I have code that adds values to an array. The array is later searched in another part of my code. The values that are added to the array are not necessarily unique, so it's possible to end up with duplicate values in the array being searched. Technically speaking, even with the duplicates present in the array being searched, my code works fine and I'll be able to find the value. I just want to know if the value is in the array being searched, and don't care if it's in the array 1 time or 10,000 times.

My question is whether it's preferred (for performance and/or style reasons) to do array_unique() on my array being searched before I do the search.

So for example, suppose I want to search an array like this:

$searchMe = Array("dog", "cat", "mouse", "dog", "dog", "dog");

Note that "dog" is present 4 times. If I want to search for the value "dog", in that array, it will work fine and I will be able to tell that it's present. As mentioned above, I don't care how many times it's present, I just want to know if it's present at all.

So should I do this first before searching and then search against the de-duped array?

$searchMe_cleaned = array_unique($searchMe);

I.e., will that be faster than just searching the array with the duplicates?

Please keep in mind that although in this example the array being searched just has a few elements, the real array being searched could have hundreds or thousands of elements.


3 Answers 3


I think array_unique is slower than in_array but it makes sense if you want to search the array more than one time or if you want to save memory.

Another option is to use array_flip (which will also drop duplicate keys) and then use isset or array_key_exists since they are way faster than in_array, personally I would go this way.

  • Great suggestion! I love how array_flip intrinsically removes duplicates while also allow you to use the faster isset() function.
    – Travitron
    Commented Feb 19, 2011 at 19:51
  • 11
    Just found that array_keys(array_flip($array)); is amazingly faster than array_unique();. About 80% faster on 100 element array, 95% faster on 1000 element array and 99% faster on 10000+ element array.
    – Carlos
    Commented Jan 17, 2013 at 8:40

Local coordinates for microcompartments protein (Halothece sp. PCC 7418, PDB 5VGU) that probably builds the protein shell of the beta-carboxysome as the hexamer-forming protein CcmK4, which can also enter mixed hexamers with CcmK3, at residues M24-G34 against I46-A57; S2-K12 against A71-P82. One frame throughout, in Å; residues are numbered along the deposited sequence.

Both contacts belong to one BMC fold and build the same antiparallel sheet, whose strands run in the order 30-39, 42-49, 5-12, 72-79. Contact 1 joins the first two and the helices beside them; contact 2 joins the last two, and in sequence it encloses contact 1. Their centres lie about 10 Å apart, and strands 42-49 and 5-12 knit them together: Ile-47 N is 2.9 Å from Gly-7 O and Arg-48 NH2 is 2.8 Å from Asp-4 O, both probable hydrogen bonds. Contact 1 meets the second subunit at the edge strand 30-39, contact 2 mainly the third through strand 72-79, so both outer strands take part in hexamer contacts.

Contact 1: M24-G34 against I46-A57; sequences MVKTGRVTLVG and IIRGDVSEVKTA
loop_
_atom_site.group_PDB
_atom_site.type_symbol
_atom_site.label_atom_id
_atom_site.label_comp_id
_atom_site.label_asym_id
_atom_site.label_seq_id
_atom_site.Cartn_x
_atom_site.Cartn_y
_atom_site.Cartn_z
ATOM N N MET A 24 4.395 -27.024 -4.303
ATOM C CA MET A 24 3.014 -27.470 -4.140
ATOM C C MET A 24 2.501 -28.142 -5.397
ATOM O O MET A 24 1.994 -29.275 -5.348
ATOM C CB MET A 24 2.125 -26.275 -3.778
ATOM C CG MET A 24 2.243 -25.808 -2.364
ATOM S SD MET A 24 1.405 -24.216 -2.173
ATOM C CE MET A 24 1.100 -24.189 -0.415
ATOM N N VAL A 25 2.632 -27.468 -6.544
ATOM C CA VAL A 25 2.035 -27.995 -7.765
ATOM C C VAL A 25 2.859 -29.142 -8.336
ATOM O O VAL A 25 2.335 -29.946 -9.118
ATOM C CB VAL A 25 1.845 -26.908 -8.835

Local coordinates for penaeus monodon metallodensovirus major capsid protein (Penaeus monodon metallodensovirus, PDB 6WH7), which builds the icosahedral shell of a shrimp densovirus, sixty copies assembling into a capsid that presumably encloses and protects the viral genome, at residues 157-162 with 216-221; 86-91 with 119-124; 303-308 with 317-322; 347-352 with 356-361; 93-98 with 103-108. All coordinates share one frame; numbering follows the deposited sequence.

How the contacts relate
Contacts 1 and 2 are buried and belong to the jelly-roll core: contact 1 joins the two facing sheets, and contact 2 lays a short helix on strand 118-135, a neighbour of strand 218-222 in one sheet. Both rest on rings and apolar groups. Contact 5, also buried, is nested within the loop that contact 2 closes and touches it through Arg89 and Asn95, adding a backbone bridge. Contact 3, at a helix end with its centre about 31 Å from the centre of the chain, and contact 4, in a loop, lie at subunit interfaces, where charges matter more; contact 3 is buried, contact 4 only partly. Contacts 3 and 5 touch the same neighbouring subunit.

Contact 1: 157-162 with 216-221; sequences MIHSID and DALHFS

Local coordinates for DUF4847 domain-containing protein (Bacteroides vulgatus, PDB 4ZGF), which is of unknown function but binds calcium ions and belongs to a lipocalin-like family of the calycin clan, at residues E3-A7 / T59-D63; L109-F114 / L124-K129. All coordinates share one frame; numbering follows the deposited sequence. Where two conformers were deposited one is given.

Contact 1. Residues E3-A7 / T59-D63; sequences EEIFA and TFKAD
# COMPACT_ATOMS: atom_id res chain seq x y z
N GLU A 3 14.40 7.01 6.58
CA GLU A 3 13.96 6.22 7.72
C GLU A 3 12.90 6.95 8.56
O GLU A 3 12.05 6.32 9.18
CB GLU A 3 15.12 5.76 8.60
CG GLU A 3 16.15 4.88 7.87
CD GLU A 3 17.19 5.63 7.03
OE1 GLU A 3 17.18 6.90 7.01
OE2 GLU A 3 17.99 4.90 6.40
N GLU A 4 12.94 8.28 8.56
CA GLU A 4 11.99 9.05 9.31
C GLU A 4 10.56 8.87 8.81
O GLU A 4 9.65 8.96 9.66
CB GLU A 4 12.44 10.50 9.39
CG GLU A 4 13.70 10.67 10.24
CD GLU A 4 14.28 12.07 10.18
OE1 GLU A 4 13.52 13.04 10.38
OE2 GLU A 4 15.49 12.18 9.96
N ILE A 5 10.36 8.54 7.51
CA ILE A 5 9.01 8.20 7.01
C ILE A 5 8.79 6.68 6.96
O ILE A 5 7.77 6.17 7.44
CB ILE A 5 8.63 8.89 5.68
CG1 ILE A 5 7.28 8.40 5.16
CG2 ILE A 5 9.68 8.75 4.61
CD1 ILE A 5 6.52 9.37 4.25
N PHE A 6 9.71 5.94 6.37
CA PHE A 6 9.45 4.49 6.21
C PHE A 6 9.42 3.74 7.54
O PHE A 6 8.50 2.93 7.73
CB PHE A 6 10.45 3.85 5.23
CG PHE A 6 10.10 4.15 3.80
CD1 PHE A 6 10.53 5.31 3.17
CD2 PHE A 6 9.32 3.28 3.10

• @Carlos I just found out the same thing so I can confirm that this technique works perfect! Commented Jul 12, 2016 at 9:28
  • Please also note that array_keys(array_flip($array)) is faster only for integers. See net-beta.net/ubench/index.php?t=array11 and net-beta.net/ubench/index.php?t=array13 for benchmarks Commented Jul 12, 2016 at 11:47

This comment was worthy to be promoted to an answer:

Just found that array_keys(array_flip($array)); is amazingly faster than array_unique();. About 80% faster on 100 element array, 95% faster on 1000 element array and 99% faster on 10,000+ element array.

Testing here shows that with random (integer) strings which do contain array value repetition, that array_keys(array_flip($array)); method is orders of magnitude faster than other methods.

  • 1
    I added one more into this, array_flip(array_flip($array));, whose performance is at par with array_keys/array_flip. Sometimes one is faster, sometimes the other one - but of course both of them always faster than the other alternatives. Commented Apr 30, 2020 at 6:14
  • that sandbox is showing the opposite for me: ** array_unique Time spent on 5000 : 0.00035905838012695 ** array_flip / keys Time spent on 5000 : 8.4877014160156E-5
    – Brad
    Commented Feb 8, 2023 at 5:24
  • @Brad what version PHP is that on?
    – Martin
    Commented Feb 8, 2023 at 10:46
  • 8.2.1. I'm just using the link in the answer and clicking execute.
    – Brad
    Commented Feb 9, 2023 at 22:05

array_unique is about sqrt(n) times slower then in_array. But if you optimize the data and search again many times, it can be worth

PS: notice that


works faster then in_array providing the same result

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